Leading Article: A wise government does not try and tell people how to live their lives

IT WASN'T long ago that the Government seemed to have made up its mind about the family. Remember those pre- and post-election soundbites about two parents being best? Divorce was going to be harder to get; children were going to be kept inside by curfews, if they didn't behave; something or other would be done about teenage mothers; and everyone would work. Since then, harsh reality has intervened.

Let's begin by looking at the new National Institute and Parenting Institute, foreshadowed in a Home Office consultation document last year. Its first act was to commission a Mori poll about the state of parenting, which provided the unsurprising news that only one in five people feels that parents being married is very important to their children's happiness.

Thankfully, the truth about how the nation really feels about the importance of marriage seems to have struck home. For when Jack Straw spoke at its launch earlier this week, gone was the pious language about ideal relationships and in were some sharp historical observations. "In the last century," he told his audience, "there were a large number of relationships outside marriage... so we don't [need] to get into some kind of panic that the central foundations of family life have somehow dissolved." Wise, words, but why has he waited two years to confront the forces of conservatism by speaking sense

Perhaps the answer can be found in another minister's department. Not long ago the Lord Chancellor was promising to introduce legislation that would force couples intending to divorce to attend compulsory reconciliation meetings with each other, and then to wait up to 18 months for the divorce to go through. Reality intruded here, too, when the Government prudently piloted these ideas. Surprise, surprise: quarrelling couples do not like being forced to meet, nor do they wish to wait for their freedom. Lord Irvine reportedly has now decided to leave the divorce laws alone.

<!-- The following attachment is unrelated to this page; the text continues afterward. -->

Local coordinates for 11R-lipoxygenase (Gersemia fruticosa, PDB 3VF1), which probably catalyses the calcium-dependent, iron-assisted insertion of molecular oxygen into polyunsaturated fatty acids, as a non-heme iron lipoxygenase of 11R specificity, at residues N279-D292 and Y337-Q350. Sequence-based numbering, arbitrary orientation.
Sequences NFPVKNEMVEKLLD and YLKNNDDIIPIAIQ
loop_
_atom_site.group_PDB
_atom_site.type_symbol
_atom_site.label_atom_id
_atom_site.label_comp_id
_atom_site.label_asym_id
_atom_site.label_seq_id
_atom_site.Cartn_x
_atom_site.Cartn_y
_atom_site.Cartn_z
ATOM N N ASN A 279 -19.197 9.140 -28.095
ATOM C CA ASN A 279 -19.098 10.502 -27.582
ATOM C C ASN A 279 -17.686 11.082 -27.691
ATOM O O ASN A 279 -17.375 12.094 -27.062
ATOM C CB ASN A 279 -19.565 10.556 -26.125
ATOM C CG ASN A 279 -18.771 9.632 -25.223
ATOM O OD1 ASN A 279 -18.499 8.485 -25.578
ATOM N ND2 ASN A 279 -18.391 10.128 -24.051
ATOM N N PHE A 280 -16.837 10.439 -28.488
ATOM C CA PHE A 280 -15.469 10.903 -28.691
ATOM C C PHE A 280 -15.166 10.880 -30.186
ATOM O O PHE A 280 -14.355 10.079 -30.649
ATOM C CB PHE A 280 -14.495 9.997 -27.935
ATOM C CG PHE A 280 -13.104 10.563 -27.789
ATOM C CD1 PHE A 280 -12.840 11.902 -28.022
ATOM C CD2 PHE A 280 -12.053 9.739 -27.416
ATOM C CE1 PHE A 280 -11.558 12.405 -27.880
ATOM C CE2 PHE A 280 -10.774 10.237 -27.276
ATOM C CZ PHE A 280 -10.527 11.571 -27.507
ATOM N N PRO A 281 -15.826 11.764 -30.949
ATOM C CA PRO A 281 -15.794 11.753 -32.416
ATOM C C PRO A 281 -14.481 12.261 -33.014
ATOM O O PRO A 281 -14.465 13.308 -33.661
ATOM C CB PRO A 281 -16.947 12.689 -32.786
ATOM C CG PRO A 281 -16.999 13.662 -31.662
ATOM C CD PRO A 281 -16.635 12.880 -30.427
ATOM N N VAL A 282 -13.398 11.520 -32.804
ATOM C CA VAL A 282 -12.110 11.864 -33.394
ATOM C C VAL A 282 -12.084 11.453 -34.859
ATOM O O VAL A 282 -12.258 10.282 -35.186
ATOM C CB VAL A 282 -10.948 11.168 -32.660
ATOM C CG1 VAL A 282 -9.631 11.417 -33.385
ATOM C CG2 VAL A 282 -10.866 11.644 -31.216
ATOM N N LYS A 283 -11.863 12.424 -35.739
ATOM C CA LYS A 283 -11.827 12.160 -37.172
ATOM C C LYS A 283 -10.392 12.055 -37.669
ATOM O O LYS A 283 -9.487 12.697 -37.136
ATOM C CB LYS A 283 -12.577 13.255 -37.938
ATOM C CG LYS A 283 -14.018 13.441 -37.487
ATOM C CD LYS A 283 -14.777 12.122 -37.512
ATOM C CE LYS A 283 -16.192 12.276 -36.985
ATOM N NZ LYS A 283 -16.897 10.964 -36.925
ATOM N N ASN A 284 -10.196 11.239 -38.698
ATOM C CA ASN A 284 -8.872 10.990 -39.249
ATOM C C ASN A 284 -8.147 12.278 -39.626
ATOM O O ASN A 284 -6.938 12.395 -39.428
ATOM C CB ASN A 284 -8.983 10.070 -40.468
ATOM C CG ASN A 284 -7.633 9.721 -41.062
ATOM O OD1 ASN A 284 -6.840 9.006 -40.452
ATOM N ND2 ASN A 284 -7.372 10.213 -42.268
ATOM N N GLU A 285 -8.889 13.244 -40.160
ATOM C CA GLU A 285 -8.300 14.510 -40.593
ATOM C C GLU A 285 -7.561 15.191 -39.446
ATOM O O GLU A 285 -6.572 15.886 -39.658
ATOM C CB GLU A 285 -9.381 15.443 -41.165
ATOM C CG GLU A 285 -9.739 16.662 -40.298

Next up is contraceptive policy. In June, the Social Exclusion Unit published an analysis of teenage birth rates which showed that it is twice as high here as in Germany, three times as high as in France and six times as high as in Holland. The answer, quite naturally, was to improve sex education in schools and make contraception more readily available. At least, that's what works abroad. The Government accepted the recommendations on education, but then omitted to make them a compulsory part of the national curriculum. It doesn't take a sociologist to tell you that the target of halving teenage conceptions by 2010 will be not be met by encouraging children to "just say no".

It is said that the Prime Minister is nervous about giving the impression that his Government is encouraging sex among the young by making the morning-after pill available to under-16s from chemist shops. How he must envy (or is that condemn?) the French, who have quite sensibly decided to hand them out at the school clinic.

Mr Straw's belated recognition that people live pretty much as they always have, and not according to other people's ideals, is not a bad place to start formulating a coherent policy. Parents, for example, are known to want sex education for their children at ages 11-12 rather than 14-16; so that is how it should be. If governments can give up the notion that they have the right to tell people how to live their lives, they may happily discover that they can avoid getting themselves stuck in moral muddles.

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